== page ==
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Less than 5% of French wine comes from Burgundy, but don’t let this region’s size fool you. Bottles from this tiny area vary in flavor, style and complexity, making a bottle of Burgundy something truly special.
“Burgundy is no more than 60 miles from North to South, and it produces some of the most beautiful profiles of Chardonnay and Pinot Noir,” says Anna-Christina Cabrales, tasting director at Wine Enthusiast and Burgundy and Rhône Valley wine reviewer. “Winemakers around the world try and replicate the nuances and balance of this region.”
What Is Burgundy Wine?
Burgundy is a central Eastern France region that produces reds, whites, sparkling wines and rosés. From North to South, there are five primary wine-producing areas; Chablis, Côte de Nuits, Côte de Beaune, Côte Chalonnaise and Mâconnais. Each one is made up of different villages, also called communes.
Some of the villages are home to climats and/or lieu dits, both of which are delineated superior vineyards. Each are “very distinct in geology and soil composition, which is primarily clay, marl and limestone,” adds Cabrales. “The decomposed marine sedimentary rocks from the Jurassic era allows the grapes to really shine and is the thread through this region.”
Here, we break down everything you need to know about Burgundy wine, plus some of our favorite bottles.
Our Favorite Burgundy Bottles
98 Points Wine Enthusiast
Bracing tannins frame red-cherry and fresh strawberry flavors in this ripe yet svelte, focused wine. Youthful red-fruit flavors are hedonistic already but this subtly spiced Pinot Noir is perfumed by hints of forest floor and wild herb that should gain depth with time. It’s best to hold till 2024 at least. The wine should improve well through 2040. —Anna Lee C. IIjima
97 Points Wine Enthusiast
Ripe and muscular in body, this powerful red reflects the luscious black-cherry and cassis flavors of an exceptionally ripe vintage, along with the cool edges and deeply mineral undertow of Clos Vougeot. Delicate and perfumed yet grounded and mouth drenching, the wine still needs time to develop. Approach from 2025. It should improve well through 2040 and hold further. Cellar Selection. —A.L.C.I.
96 Points Wine Enthusiast
Notes of truffles and sweet spice mingle into rich swathes of blackberry and black-cherry nectar in this fruity, mouthfilling Pinot Noir. It’s a plusher, softer expression of the Grands-Echezeaux reflective of a hot, dry vintage but maintains a graphite edge and mineral tension on the finish. At peak from 2025 to 2035, it’s likely to hold further still. —A.L.C.I.
95 Points Wine Enthusiast
Ripe and supple in texture, this wine highlights flavors of plum confit and brandy soaked black cherries accented by smoke, char and violet petals. Vinified from a blend of whole-cluster and destemmed grapes and matured 16 months in French oak (40% to 50% new), it’s freshly balanced in acidity but pliant and open in tannin structure. Approachable young, it should improve through 2030 and hold further. —A.L.C.I.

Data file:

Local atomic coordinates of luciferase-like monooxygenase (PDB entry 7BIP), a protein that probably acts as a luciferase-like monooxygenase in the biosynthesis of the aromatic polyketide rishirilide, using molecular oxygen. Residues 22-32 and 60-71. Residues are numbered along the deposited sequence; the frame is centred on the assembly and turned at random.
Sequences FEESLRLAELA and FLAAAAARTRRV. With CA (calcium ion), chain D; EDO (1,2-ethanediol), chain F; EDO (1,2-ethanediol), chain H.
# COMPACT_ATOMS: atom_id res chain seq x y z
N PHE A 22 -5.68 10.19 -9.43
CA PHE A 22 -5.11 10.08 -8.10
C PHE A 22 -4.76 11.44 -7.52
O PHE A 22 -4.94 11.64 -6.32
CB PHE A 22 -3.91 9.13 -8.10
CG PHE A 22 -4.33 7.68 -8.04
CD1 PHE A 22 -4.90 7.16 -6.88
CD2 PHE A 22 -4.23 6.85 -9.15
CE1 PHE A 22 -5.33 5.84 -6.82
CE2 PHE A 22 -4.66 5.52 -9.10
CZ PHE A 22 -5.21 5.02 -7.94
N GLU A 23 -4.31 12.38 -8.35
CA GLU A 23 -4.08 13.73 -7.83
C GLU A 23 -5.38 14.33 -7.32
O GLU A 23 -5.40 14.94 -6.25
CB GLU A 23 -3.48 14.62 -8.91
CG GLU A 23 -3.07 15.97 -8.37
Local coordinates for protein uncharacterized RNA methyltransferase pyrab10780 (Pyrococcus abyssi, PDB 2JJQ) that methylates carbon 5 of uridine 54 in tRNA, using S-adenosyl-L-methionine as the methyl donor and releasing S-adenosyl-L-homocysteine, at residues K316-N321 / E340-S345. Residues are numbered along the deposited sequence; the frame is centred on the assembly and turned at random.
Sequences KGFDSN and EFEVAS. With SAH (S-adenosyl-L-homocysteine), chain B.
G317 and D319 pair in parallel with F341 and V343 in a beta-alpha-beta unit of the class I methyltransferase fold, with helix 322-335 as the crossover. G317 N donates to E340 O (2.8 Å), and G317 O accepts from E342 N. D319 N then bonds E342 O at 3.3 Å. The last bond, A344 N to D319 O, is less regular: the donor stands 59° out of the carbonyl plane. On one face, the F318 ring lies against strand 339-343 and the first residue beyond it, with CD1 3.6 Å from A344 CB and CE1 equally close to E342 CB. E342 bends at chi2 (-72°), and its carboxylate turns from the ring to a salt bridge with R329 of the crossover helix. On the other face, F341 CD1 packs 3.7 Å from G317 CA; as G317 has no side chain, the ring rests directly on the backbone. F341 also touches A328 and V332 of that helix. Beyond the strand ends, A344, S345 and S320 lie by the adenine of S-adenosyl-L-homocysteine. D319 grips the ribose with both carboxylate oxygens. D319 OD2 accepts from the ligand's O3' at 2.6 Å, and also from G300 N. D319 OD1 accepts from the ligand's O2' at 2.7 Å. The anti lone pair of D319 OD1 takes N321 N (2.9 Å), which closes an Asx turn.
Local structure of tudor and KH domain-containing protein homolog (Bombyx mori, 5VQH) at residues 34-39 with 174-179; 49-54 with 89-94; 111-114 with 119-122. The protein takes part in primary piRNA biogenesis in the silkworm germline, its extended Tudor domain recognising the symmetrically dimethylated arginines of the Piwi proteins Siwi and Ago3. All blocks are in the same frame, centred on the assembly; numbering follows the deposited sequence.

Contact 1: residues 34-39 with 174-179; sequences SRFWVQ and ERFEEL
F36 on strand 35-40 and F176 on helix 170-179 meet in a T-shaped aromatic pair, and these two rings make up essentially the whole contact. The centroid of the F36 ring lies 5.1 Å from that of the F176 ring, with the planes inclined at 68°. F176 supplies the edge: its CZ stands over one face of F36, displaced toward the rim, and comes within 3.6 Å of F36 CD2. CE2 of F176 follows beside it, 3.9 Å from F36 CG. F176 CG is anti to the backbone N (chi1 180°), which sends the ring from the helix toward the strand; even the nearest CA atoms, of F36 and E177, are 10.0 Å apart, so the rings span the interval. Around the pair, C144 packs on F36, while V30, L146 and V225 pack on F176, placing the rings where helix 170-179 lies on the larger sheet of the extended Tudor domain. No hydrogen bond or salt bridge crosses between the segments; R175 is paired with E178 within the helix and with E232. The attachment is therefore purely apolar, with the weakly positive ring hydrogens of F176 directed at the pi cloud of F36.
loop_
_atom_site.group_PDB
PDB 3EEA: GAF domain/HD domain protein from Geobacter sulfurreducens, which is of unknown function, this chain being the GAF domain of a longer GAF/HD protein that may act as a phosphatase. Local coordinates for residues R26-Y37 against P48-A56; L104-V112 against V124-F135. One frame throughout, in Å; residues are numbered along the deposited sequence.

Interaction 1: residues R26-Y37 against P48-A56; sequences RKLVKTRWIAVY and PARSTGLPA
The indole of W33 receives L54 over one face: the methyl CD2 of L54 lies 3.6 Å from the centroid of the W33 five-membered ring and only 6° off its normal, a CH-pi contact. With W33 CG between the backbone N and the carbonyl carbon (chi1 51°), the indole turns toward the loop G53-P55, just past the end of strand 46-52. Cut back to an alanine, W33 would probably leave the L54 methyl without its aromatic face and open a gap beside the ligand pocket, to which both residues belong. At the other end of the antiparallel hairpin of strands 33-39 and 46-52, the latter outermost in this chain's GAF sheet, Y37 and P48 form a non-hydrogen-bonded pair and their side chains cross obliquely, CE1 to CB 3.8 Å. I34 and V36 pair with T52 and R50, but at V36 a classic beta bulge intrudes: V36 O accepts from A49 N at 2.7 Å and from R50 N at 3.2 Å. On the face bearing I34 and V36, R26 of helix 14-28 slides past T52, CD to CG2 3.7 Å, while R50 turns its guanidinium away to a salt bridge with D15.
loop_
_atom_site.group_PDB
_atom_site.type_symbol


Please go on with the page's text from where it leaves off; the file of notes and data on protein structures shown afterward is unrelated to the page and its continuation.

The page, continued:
94 Points Wine Enthusiast
Bold, spicy aromas of charred wood and black tea leaves perfume ripe boysenberry and blackberry flavors in this wine. Sourced from organic and biodynamically farmed vines, it balances rich black fruit against an earthen, smoky undertow. Soft, pliant tannins are welcoming young but it should hit peak from 2025 and improve through 2035. —A.L.C.I.
93 Points Wine Enthusiast
Hints of char and licorice juxtapose ripe, piercing aromas of cassis and blueberry in this intensely ripe, supple wine. Generous and glossy on the palate, it’s a black-fruited sip balanced by brisk acidity and a long, graphite finish. Best from 2024 through 2030, the wine should hold further. —A.L.C.I.
92 Points Wine Enthusiast
Hints of violet petals juxtapose granite and freshly dug beetroot in this deeply fruity yet earthy, savory red. Bright, ripe blackberry and raspberry flavors are juicy and forward but the wine also has a mineral intensity that’s seductive. Fresh in acidity and framed by fine, penetrating tannins, it should improve through 2029 at least. —A.L.C.I.
Which Grapes are in Burgundy Wine?
Chardonnay and Pinot Noir are the main grapes of Burgundy. “The Pinot Noir exudes beautiful wild and sometimes concentrated red berry tones with hints of black pepper,” says Cabrales. “Its bouquet or floral presentation, backed with a fine stone minerality, captivates me. The moment I smell this, I know exactly where I am.”
Whereas the Chardonnay from Burgundy is “like a bright sunny day,” says Cabrales. “The profile transports you to an open field where you can smell a balance between a fresh tart or ripe citrus basket. These wines’ light herbal notes and then the floral aspect is inescapable.”